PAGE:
Next week in part two of this series, I’ll talk about logging food in your food journal and how I use my food journal as a method of planning ahead. But for now, I recommend that you open up that food journal and start playing with it, familiarize yourself with it. Log your food for a week and see how close you are to your macronutrient goals each day.

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Pandora Williams author of Desperately Seeking Slender is an ISSA Certified Personal Trainer and Cooper Institute Approved Wellness Coach Trained in Weight Management Strategies. Her training and coaching services are offered exclusively through GoGirl Fitness Studio.

Some Days I Hate That I Don’t Feel Pretty

I’m unsure as I write if I’ll post it. I try not to put too much negative self talk out into the universe anymore.

11207285_1178583082168160_5042750784111183783_nI’ve struggled with feeling “pretty” lately.

People tell me I am pretty all the time and yet, I rarely see it unless I catch a selfie at a good angle.

My weight has been bouncing around on the scale between 159 and 165 lately. That’s awesome. 165 is my maintenance weight. Every single time I get into the 150s though this instant panic sets it for me.

I’ve started to gain more muscle again. People have started to notice. They ask me if I’ve lost weight and tell me I look great. I thank them even though my heart palpitates with fear.

You might be asking why I would be afraid to lose more weight right?

For me to achieve a “normal” body weight on a BMI scale I would have to get under 150 lb. According to a BMI chart my “ideal body weight” is somewhere between 127 -156, So really I shouldn’t be afraid of losing a few more pounds. Not that I adhere to the standards of a BMI chart. I’m from the BMI Is Bullshit Club truthfully.

My ideal body weight has to be ideal for ME.  But those are the statistics. Those are the magic numbers provided to me and I really should not be afraid to be somewhere in these numbers. Yet the idea  of being anywhere in those ranges really does sort of terrify me.

I’ll tell you why.

Last night I sat on the couch and as I put my leg up to rest on something I looked down and noticed this area behind the back of my right knee. It was that area right behind that amazing calf muscle that training for and running eleven half marathons earned me. It was a patch of loose skin. Not quite the trophy I was after.

I’ve already had four major reconstructive plastic surgeries after massive weight loss. I even had two little procedures after that to try to fix my right arm. That damn little crease in it STILL drives me insane. That was the ONE thing I wanted fixed more than anything during my last round of reconstructive surgery. It didn’t work.

I look amazing compared to my before and after photos both from a weight loss perspective and from a reconstructive plastic surgery perspective.

But I still look in the mirror each day and see spots that my body hasn’t been reconstructed that bother me. Nobody else notices them, unless I point them out. Just me.

Most days I reason myself into accepting my flaws and strive to accept the perfectly imperfect me.

Some days it’s harder than others.

I hate that noticing a new area on my body that is now affected by excess skin deters me from wanting to lose anymore weight.

I hate that the terror of making anything on my body looser after putting myself in bankruptcy to get where I am today is a legitimate fear of mine.

I’m disturbed that at 5am on my day off when I could be sleeping in, this is what keeps me awake.

I’m disappointed in myself that I can’t see what others see when they look at me.

I get resentful when someone says to me “You don’t look like you weigh 165 pounds.” – I realize it’s an attempt at a compliment. But really, implying that I don’t look like I weigh as much as I do is something that I have heard my whole life. “You don’t look like you weigh 420 pounds!” – I just want to look at them and say, Gee, thanks, I’m glad I wear my weight so well.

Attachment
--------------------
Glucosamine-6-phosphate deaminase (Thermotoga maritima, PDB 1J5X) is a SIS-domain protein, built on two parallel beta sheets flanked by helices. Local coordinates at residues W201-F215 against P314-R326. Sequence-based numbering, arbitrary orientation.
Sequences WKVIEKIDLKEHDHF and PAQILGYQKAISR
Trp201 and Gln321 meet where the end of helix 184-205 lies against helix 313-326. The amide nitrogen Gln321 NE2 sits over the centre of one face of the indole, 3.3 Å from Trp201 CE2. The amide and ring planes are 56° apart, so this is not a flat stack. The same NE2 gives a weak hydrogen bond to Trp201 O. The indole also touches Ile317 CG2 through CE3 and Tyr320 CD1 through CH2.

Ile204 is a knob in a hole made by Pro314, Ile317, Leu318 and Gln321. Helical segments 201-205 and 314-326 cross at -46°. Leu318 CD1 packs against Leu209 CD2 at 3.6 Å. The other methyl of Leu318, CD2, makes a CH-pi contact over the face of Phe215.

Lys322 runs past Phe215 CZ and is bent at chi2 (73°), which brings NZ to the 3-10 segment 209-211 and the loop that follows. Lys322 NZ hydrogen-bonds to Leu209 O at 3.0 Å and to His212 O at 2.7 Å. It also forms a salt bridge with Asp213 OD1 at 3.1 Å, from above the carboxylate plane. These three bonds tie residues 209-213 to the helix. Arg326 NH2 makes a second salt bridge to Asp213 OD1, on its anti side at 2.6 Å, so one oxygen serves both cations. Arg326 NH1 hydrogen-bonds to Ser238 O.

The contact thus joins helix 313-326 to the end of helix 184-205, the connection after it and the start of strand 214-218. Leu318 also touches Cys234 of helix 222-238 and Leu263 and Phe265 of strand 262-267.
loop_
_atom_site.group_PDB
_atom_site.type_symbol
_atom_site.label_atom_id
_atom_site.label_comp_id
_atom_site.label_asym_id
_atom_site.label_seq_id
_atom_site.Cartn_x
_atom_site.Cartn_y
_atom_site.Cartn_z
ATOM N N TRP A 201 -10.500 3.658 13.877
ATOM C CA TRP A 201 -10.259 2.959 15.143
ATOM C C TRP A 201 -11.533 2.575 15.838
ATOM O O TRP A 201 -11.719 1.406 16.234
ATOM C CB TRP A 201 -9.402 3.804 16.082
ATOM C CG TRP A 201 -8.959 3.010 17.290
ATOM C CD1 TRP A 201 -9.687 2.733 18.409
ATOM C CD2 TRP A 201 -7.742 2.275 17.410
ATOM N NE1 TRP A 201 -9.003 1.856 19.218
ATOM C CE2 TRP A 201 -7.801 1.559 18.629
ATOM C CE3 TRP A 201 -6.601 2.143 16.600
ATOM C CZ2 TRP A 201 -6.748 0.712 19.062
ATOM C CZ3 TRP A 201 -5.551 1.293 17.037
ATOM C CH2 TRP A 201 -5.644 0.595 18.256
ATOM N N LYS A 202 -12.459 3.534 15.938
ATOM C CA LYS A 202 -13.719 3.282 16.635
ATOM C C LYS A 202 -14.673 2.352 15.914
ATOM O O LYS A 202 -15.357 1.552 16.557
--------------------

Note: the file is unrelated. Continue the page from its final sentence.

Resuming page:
I’m perplexed by the fact that when I see a number lower than 165 on the scale — without even realizing I am doing it — sometimes I start to self sabotage any further weight loss.

Yeah, those two pieces of pizza last night that made me feel like I was overdosing on carbohydrates and fats and sent me into a food coma is a good example.

Yes, even I make some really bad food decisions when my head isn’t in the game.

I’d consult with a plastic surgeon about getting the areas of my body I am still not happy with fixed if I didn’t know that the price tag on doing so would be way beyond anything I will ever be able to afford again. True story.

I detest the fact that when it comes to our own mental well-being after weight loss surgery, everything is considered cosmetic and has a five digit price tag attached to it.

But most of all, I just hate that I don’t feel pretty.

I wish I had some magic mirror that showed me what everyone sees when they look at me rather than what I perceive as my own reflection. I’d make a million dollars and be able to afford all the reconstructive surgery I wanted if I found a way to make that product.

Sometimes I just have to take a deep breath and remind myself that this too shall pass.

Some days I just have to take a few of those positive emotion moments that I have stored in my emotional savings account, withdraw them and remind myself of all the things I am proud of.

Sometimes I have to think of all the things that make me feel good and tell myself that it’s okay.

Some days I just need to work on that positive self talk with a little more determination than normal, remind myself that my feelings are valid and that the long list of things about myself that I am proud of make me beautiful on the inside and that is all that really matters.

My father used to tell me that beauty is in the eye of the beholder. That’s awesome, I wish I had the beholder’s eyes.

But since I don’t have their eyes or a magic mirror that reflects what everyone else sees back to me, I’m just going to have to go back to sleep and hope that when I wake up my head  is in a better place than it did at 5am this morning.

Maybe I’ll do something crazy and sleep well into the afternoon, waste the entire day away and then get up and spend a little “me time” by taking a bubble bath and reading a book. Maybe I’ll take a bike ride to the gym and spend a little time sweating in the sauna.

Whatever I do with my Sunday off, it’s going to be something that makes me feel good so that I can attempt to wash this negativity off my skin. I just don’t like the smell of it, it’s far from my signature scent of positivity.

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Pandora Williams author of Desperately Seeking Slender is a  Cooper Approved Wellness Coach Trained in Weight Management Strategies, a Motivational Speaker and Exercise Instructor at a women’s only fitness facility in Wilmington North Carolina.

 

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Author: Pandora Williams

Author of Desperately Seeking Slender